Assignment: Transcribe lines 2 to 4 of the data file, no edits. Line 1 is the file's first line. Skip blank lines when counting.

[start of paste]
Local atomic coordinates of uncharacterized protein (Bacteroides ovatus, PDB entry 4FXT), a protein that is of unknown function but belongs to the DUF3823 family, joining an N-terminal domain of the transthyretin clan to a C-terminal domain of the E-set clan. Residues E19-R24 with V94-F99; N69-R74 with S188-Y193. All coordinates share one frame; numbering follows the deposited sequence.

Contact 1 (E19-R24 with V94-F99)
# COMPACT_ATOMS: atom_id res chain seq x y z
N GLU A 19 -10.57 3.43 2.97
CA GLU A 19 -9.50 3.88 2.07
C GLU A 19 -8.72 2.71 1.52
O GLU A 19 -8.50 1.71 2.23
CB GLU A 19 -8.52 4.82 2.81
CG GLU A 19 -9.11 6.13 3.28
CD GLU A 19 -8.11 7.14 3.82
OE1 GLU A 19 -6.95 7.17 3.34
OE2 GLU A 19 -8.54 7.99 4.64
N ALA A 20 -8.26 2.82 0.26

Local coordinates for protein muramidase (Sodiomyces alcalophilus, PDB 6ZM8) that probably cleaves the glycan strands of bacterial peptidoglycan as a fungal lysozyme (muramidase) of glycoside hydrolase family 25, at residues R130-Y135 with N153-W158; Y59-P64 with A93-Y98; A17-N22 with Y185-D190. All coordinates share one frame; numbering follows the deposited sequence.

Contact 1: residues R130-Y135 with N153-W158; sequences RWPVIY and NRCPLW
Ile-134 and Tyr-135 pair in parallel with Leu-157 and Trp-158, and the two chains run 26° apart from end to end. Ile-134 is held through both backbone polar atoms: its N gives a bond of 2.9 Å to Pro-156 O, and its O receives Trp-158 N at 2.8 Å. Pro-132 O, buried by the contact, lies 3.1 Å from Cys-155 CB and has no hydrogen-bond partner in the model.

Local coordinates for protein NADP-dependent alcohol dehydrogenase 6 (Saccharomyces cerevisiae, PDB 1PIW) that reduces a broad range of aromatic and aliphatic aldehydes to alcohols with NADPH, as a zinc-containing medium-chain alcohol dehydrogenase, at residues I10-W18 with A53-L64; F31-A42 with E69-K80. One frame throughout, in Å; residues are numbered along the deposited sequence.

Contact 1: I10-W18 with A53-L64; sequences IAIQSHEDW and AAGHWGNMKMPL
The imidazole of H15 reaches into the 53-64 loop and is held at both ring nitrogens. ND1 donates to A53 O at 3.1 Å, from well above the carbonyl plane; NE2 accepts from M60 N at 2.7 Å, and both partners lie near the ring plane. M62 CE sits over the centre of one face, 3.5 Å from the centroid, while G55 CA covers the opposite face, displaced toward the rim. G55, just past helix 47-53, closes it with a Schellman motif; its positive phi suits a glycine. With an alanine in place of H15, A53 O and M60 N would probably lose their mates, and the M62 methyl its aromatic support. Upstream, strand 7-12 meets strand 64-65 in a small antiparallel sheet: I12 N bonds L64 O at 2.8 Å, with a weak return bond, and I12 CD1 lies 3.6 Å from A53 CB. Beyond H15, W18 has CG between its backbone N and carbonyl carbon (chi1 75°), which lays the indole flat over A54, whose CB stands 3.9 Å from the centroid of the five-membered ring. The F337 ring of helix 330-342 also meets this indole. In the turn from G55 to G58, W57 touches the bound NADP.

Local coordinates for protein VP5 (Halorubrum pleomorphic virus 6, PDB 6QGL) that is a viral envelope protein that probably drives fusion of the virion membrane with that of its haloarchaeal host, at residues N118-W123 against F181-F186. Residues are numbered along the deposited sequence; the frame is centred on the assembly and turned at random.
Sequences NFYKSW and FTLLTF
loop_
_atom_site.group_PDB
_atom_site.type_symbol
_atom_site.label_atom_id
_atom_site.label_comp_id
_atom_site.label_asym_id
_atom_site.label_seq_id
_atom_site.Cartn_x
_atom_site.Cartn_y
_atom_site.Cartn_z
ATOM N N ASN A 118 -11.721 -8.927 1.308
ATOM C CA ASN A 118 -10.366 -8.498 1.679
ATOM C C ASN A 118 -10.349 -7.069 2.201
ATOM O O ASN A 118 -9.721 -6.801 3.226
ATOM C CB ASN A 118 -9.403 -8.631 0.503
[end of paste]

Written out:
Contact 1 (E19-R24 with V94-F99)
# COMPACT_ATOMS: atom_id res chain seq x y z
N GLU A 19 -10.57 3.43 2.97